Minister of Health and Wellness, Dr. the Hon. Christopher Tufton, has pledged to support efforts by local trade unions to facilitate the vaccination of employees in the workplace against the coronavirus (COVID-19).
He was speaking during a press conference at the Jamaica Pegasus Hotel in New Kingston on Friday (September 10), during which the Jamaica Confederation of Trade Unions (JCTU) endorsed the Government’s COVID-19 Vaccination Implementation Programme.
The occasion was also used to announce plans to vaccinate workers in business establishments, for which discussions are underway between the Ministry and the JCTU and its affiliates.
Dr. Tufton said the fall in economic activity since the pandemic’s onset locally in March 2020, coupled with over 100,000 jobs lost, and the rising number of confirmed cases and deaths to over 75,000 and 1,800 respectively, “clearly, has implications, not just for employers, but for employees”.
“From a public health standpoint, many persons [are] grappling with mental health issues from restrictions… being [unable]… to move about to seek their best endeavours and interests, in their own way,” he further noted.
Consequently, Dr. Tufton said he would support a trade union vaccination blitz that complements a similar initiative by the private sector.
“We have mobile buses that can go to the locations. We can allow some of our health education officers [to go in, and] we can provide pamphlets and brochures,” he added.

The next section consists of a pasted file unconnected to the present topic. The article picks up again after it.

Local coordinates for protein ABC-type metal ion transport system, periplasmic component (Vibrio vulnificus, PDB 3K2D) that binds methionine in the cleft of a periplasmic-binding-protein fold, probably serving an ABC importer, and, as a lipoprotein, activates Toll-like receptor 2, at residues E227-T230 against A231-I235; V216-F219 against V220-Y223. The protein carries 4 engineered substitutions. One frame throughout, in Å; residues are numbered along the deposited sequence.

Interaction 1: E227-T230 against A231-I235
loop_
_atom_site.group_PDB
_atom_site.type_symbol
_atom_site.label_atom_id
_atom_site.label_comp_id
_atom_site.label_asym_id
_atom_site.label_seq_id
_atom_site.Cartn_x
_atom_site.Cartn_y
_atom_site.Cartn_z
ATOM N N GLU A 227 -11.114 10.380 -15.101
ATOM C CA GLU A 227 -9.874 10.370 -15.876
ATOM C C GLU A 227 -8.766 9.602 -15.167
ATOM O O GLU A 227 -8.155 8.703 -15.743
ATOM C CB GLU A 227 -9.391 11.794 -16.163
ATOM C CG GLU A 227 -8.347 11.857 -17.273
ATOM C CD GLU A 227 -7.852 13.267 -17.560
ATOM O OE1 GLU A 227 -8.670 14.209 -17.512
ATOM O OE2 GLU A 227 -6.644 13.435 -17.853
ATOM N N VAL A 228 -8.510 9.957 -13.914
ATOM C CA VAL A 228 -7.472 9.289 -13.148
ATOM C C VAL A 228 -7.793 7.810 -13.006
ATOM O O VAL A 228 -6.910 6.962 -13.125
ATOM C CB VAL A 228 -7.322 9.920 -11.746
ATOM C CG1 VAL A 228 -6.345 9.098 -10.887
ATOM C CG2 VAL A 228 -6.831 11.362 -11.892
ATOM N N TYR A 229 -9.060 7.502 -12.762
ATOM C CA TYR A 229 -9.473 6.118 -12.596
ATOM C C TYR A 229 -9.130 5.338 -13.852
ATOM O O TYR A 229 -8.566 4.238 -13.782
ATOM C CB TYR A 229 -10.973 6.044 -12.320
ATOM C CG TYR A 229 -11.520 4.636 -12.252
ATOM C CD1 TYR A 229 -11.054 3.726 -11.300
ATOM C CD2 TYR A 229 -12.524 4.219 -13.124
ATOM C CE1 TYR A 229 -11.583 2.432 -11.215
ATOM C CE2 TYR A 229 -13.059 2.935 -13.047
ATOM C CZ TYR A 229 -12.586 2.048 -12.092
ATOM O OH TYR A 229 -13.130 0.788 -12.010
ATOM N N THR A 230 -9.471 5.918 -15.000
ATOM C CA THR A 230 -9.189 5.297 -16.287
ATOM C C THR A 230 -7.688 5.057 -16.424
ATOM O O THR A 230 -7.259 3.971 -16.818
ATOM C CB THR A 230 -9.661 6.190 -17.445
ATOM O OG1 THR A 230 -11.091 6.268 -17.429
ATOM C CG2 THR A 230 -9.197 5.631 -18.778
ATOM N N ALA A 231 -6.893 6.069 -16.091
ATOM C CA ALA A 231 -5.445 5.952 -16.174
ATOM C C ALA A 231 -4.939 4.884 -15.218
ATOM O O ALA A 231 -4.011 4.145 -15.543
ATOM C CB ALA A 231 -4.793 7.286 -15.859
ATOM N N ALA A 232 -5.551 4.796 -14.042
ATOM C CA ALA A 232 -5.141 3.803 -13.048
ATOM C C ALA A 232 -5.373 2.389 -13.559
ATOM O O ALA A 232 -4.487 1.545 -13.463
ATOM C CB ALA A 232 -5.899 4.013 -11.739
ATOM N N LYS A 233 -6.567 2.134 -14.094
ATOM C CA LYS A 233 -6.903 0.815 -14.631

Dr. Tufton noted that in previous meetings with union leaders, it was acknowledged that COVID-19 is “a very clear and present danger to Jamaicans and, certainly, the working-class movement who they provide leadership for.”
“We had a discussion around the approach to [the] response… and there’s absolutely no doubt that there is full agreement by all that we have to move as one country, no matter which interest we represent,” he added.
Director of Family Services in the Ministry, Dr. Melody Ennis, for her part, said that the technical arm “stands ready” to assist with public education/sensitisation within organisations, once the arrangements are finalised.
She indicated that apart from sensitisation, the Ministry’s technical arm has a rapid response team that can commence the immunisation process.
She assured that the Ministry is ready and willing to provide support, no matter the number of employees in organisations, adding “we are not constrained by that”.
“If you have 50 [or] 60, whatever the number of workers you have, once the space is there, we will do the talks and we will inoculate. So, it is really for us to solidify this partnership, get the schedules, and engage our rapid response team to come in,” Dr. Ennis added.
JCTU President, Helene Davis Whyte, said vaccines are recognised as being “essential to us being able to return to some kind of normality, where we are able to meet each other and to socialise and be back in our workspaces in a comfortable kind of way.”
Other JCTU officers attending the press conference were: Vice President and Union of Technical, Administrative and Supervisory Personnel (UTASP) General Secretary, St. Patrice Ennis; Assistant General Secretary, and University and Allied Workers Union (UWU) Vice President, Clifton Grant; and Executive Member, and Bustamante Industrial Trade Union (BITU) President-General, Kavan Gayle, who all delivered brief remarks.
Also joining virtually was Jamaica Civil Service Association (JCSA) Third Vice President, Clarence Frater.